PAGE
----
Section 465(1) attributes certain rights and interests to A for the purposes of section 464 as follows –
a) any person connected with A;
b) any person who is a member of a partnership or is connected with a person who is a member of a partnership, of which A is a member; or
c) any person who is a member of a partnership or is connected with a person who is a member of a partnership of which a person connected with A is a member.
Therefore, if A holds its 24.9% interest in B via a partnership, the rights and interests of other members of the partnership may be attributed to A, resulting in A’s shareholding meeting section 464.
Section 1122 CTA 2010 defines “connected” for the purposes of section 465(1) as follows:
A company is connected with another company if –
a) The same person has control of both companies;
b) A person (“P”) has control of one company and persons connected to P have control of the other company;
c) P has control of one company and P together with persons connected with P have control of the other company; or
d) A group of two or more persons has control of both companies and the groups either consist of the same persons or could be so regarded if (in one or more cases) a member of either group were replaced by a person with whom the member is connected.
A company (“A”) is connected with another person (“P”) if –
a) P has control of A; or
b) P together with persons connected with P have control of A.
In relation to a company, any two or more persons acting together to secure or exercise control of the company are connected with –
a) One another; and
b) Any person acting on the directions of any of them to secure or exercise control of the company.
On the basis that all shareholders in B are non-related parties, we would not expect A to meet the connection test set out in section 1122 CTA 2010.
Section 465(3) states that in determining whether for the purposes of section 464, the investment that a person (“A”) has in another person (“B”), A is to be taken to have all of the rights and interest of a third person (“T”) with whom A acts together in relation to B.
Section 465(4) states that A “acts together” with T in relation to B if (and only if) –
a) For the purposes of influencing the conduct of B’s affairs,
b) A and T are party to an arrangement which is designed to affect the value of any of T’s rights or interests in B; or
c) The same person manages some or all of both A’s and T’s rights or interests in B.
Section 465(7) states that for the purposes of section 464, for the investment that A has in B, A is taken to have all of the rights and interests of one or more third persons with whom A has entered into a qualifying arrangement (includes any agreement, understanding, scheme, transaction or series of transactions whether or not legally enforceable) in relation to B. Section 465(8) states that as a result of this “qualifying arrangement”, by reference to shares held or to be held (including rights and interests similar to shares), by any one or more of these third persons in U, they can reasonably be expected to act together –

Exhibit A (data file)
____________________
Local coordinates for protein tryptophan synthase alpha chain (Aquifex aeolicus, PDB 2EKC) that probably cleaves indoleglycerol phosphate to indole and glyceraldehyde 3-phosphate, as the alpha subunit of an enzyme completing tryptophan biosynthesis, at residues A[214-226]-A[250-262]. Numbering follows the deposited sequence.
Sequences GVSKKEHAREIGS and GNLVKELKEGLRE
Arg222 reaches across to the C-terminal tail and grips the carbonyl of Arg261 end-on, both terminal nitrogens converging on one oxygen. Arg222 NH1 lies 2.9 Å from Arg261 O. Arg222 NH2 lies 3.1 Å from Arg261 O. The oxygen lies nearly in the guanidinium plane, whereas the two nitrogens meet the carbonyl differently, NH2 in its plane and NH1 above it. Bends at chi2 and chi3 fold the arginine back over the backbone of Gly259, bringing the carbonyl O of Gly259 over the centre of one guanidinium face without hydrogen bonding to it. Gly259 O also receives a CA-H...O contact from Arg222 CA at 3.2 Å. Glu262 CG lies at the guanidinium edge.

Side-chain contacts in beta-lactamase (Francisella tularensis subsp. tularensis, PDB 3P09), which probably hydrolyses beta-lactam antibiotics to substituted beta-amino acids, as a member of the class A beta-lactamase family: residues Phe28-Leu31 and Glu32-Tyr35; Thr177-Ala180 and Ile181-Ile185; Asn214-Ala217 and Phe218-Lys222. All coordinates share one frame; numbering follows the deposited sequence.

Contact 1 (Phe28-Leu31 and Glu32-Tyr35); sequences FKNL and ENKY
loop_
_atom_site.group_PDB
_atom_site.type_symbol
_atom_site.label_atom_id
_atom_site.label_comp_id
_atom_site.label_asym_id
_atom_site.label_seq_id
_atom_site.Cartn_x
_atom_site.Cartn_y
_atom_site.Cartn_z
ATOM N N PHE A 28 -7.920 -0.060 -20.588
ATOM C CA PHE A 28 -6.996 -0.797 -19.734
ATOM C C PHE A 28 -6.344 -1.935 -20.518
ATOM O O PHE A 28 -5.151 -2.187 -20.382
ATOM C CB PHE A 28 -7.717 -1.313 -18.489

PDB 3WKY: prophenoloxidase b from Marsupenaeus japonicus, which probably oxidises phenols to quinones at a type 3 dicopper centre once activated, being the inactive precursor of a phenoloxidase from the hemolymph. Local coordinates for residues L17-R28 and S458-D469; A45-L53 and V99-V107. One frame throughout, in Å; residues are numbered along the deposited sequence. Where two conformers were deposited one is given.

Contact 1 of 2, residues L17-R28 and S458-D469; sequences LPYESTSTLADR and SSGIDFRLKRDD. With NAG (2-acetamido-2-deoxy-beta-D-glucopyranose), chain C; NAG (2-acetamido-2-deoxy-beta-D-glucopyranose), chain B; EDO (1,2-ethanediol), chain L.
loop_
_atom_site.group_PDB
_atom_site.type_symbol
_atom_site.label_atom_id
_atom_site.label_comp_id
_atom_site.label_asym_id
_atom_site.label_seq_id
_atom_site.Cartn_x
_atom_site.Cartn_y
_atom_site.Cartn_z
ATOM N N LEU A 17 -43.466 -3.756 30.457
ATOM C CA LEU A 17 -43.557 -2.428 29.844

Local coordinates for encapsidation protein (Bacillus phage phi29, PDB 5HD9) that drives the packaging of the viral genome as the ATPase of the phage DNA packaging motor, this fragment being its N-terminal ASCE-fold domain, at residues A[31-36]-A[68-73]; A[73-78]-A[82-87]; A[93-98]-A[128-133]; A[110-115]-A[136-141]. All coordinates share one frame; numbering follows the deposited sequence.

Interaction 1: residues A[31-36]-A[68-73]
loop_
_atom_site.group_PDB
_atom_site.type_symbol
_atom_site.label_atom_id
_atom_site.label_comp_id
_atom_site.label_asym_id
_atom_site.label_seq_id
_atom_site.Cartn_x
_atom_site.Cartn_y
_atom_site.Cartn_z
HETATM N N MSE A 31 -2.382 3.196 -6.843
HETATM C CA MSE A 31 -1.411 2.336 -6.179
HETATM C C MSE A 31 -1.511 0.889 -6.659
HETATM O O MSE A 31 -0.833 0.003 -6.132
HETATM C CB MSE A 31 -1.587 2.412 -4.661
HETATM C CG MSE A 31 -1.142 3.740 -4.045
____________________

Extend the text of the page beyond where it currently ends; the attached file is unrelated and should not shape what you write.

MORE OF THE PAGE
a) To exert greater influence over B than any one of them would be able to alone; or
b) To achieve an outcome relating to B that would be significantly harder to achieve alone.
Whilst a Shareholders’ Agreement documents agreed protocols for a joint investment (such as B), this does not necessarily mean that T will act as directed by A. Therefore, whether A and T “act together” for the purposes of section 464 this will be depend on the facts at hand.
Section 466(2) states that if A makes a loan to B which is guaranteed by a person related to B (i.e. an investor in B that meets s.463(1)) then A is treated as a related party of B.
Practically speaking, it is unlikely that a minority shareholder such as A would request or be able to demand such a guarantee from co-investors as part of its debt funding in a JV investment vehicle. Therefore, the risk of this provision applying in a scenario such as this appears to be a theoretical one.
Section 467 states that where A lends to B and the amount lent “stands in the same, or substantially the same, proportion as the shares or voting power that A has in B, then A is treated as a related party of B in relation to the loan, provided these lenders (taken together) have a 25% investment in B.
Therefore, unless A’s funding of B is substantially less or more than its 24.9% shareholding in B, then it is likely to be treated as satisfying section 464
The CIR rules will have a significant impact on M&A transactions where debt financing features as a key component. The above discussion addresses in detail technical considerations around the drafting of the meaning of “related party” under the CIR rules, that may be particularly relevant in M&A transactions involving co-investors. In the above scenario, in order for A to fall outside of the CIR rules included in the draft Finance Bill 2017 and not be classified as a related party lender to B, any loans made by A to B should not be in proportion to A’s shareholding in B, and A will need to demonstrate that it is not acting together with the other shareholders in B.